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I’d been with Neil for 16 years when he died.
I would say it was love at first sight. He would smile and say “we got on okay”. I was pregnant with twins within two years of us meeting – which came as a surprise, but our girls couldn’t have been more loved. We made time for us, and for romance with date nights amid the chaos of a young family. Neil was always there for all of us.
The pain of his loss was searing. Our twin daughters, by then 13, were my only priority. Once I was widowed, I was lonely for a long time – but lonely for no-one else but Neil. I was grieving for the intimacy we’d known in a fulfilling sex life and couldn’t bear the thought of anyone taking his place. We both loved sex, and would laugh about how suited we were as we navigated the demands of a young family to find time for each other.
Nobody understood. Friends nagged me to give dating a go, and my support group of young widows and widowers told me of ‘widow’s fire’, a supposed attraction to lots of people, with flames of yearning often raging.
I understood their longing for being close, for that skin-to-skin feeling that had been ripped from us. I empathised with the joy and release of orgasm, or just the chance to lose yourself in the enjoyment of sex. Some, I thought, were undoubtedly using sex to escape the pain of bereavement – though I would never judge any woman for quelling their widow’s fire, just as I would never judge anyone for enjoying a lively and fun sex life.
Before him, I’d had several boyfriends and experienced one-night stands – which only seemed to damage my self-esteem more than they boosted it.
But I didn’t envy them. I put this down to the fact that I’d settled down quite late, meeting Neil when I was 28. Before him, I’d had several boyfriends and experienced one-night stands – which only seemed to damage my self-esteem more than they boosted it. Grief hugely knocked my confidence, and I considered a fleeting liaison a toxic prospect.
It was seven years before I returned to dating. I selected ‘nothing serious’ on my dating profile. This was a big mistake. Some men told me I looked a lot younger than 50. Others asked if I would watch them pleasure themselves, perform oral sex in a lay-by, or meet at a motorway service station so they could smack my bum. Would I let them sniff my underwear or my feet? Would I take a picture in my toilet?
It was often vile, a Wild West without the horses. Sex still wasn’t my motivation: I wanted companionship. On my first date, a man told me how wonderful his not yet ex-wife was, then asked me back to his hotel room. I declined. On the next, the man exposed himself in his car. “I thought you’d like it,” he said, shrugging, when I protested.
I found it all far too soulless and depressing. I was terrified of sex, and pushed any thought of it out of my mind. I was scared of breaking down, crying. I’d read this could happen and felt I needed someone who understood the enormity of this. I wasn’t going to risk anything with some chancer off a dating site. I felt a responsibility to get it right, and avoid more emotional pain from making the wrong choice.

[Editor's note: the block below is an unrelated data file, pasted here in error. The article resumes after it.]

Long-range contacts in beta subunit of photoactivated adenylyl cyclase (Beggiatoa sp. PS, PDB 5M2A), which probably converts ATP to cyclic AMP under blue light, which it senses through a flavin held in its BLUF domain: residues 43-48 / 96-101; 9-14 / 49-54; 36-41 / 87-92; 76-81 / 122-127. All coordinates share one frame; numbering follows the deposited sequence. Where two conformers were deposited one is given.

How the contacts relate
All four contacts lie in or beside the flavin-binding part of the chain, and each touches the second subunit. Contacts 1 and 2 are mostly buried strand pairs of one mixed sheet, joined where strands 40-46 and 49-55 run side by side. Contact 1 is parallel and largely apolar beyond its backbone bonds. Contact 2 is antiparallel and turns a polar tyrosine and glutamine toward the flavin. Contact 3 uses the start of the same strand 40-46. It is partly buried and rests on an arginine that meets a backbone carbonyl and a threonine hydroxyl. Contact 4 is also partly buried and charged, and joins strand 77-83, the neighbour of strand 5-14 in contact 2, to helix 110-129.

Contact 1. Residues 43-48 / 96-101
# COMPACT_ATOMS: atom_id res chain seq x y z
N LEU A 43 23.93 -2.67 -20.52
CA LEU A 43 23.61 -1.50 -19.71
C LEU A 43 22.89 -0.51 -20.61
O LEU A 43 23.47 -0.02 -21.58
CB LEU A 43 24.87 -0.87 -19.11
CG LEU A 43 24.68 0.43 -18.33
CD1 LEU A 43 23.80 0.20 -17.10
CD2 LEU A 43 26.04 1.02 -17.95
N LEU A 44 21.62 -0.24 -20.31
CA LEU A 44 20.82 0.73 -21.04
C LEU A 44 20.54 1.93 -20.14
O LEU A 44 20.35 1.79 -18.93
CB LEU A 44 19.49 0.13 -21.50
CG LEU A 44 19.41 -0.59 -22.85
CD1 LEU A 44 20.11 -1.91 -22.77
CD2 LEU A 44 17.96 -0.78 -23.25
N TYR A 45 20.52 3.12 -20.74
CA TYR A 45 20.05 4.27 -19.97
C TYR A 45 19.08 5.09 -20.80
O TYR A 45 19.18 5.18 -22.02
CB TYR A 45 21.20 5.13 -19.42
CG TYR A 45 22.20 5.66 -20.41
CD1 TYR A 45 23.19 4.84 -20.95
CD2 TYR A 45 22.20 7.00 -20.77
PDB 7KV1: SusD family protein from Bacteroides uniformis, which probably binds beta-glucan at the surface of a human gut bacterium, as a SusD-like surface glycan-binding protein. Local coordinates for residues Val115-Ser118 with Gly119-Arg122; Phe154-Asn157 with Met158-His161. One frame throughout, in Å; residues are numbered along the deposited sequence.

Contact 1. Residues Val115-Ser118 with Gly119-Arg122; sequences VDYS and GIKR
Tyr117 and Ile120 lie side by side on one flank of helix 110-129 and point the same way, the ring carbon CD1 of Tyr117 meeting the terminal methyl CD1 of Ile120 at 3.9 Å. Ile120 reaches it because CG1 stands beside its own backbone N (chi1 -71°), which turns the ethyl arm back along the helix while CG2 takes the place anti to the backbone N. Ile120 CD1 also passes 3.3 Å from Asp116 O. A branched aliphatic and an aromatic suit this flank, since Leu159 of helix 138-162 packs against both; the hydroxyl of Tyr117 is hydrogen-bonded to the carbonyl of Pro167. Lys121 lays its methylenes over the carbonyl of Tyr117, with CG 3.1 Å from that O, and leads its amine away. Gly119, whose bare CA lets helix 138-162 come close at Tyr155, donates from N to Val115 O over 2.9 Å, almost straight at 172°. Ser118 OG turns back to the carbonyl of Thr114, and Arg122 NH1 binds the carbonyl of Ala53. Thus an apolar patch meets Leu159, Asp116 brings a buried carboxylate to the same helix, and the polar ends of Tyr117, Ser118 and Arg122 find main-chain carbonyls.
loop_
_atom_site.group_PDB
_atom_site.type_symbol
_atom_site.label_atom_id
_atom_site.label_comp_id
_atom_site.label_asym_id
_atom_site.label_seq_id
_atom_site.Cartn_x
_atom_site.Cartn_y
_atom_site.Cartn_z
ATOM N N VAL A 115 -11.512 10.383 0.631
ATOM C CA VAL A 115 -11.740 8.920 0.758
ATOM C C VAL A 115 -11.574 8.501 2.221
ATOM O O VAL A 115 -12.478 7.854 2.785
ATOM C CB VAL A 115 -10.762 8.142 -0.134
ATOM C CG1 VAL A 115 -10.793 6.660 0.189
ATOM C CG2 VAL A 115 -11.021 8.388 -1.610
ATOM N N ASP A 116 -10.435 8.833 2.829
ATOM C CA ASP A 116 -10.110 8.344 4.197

I didn’t cry. It felt right. It didn’t feel like the massive deal step I’d imagined – I was happy and laughing when we first took tentative intimate steps.
Still, I went back to the dating sites some months later. I ended up seeing a lovely man who was gentle and caring – but it transpired emotional health issues hindered his sex drive. I was devastated – I never got a chance to see if I’d break down like I feared.
Our relationship remained unconsummated but our split remembered how important sex was to me. After weeks of dodging feckless potential partners back online I met Simon, an intelligent man and a breath of fresh air. When I kissed him on the cheek at the end of our date, he was so surprised he jumped. He had gone more than a decade without a physical relationship after his divorce.
We took things slowly and helped each other to be ourselves, to remember what we love. Simon held me tenderly as I knew he would. I didn’t cry. It felt right. It didn’t feel like the massive deal step I’d imagined – I was happy and laughing when we first took tentative intimate steps, there was no thought of breaking down. Sure, I was a little emotional but that was because I knew I was loved and secure. We’ve now been together two years and laugh lots, both in bed and out of it.
If you’re reading this because you’ve been widowed and contemplating a physical relationship, I’ve learned the most important thing is to go at your own pace. Don’t feel pressured into anything, either while dating or from well-meaning friends who don’t understand why you’re scared to get back out there. Looking for love after loss isn’t easy, it can be fraught and complicated, but I know it can turn out okay. The best thing you can do is relax, do what feels right for you. It’s your life, and nobody else’s.
Linda Aitchison is a journalist and agency owner. Follow her on Twitter at @LindaAitchison
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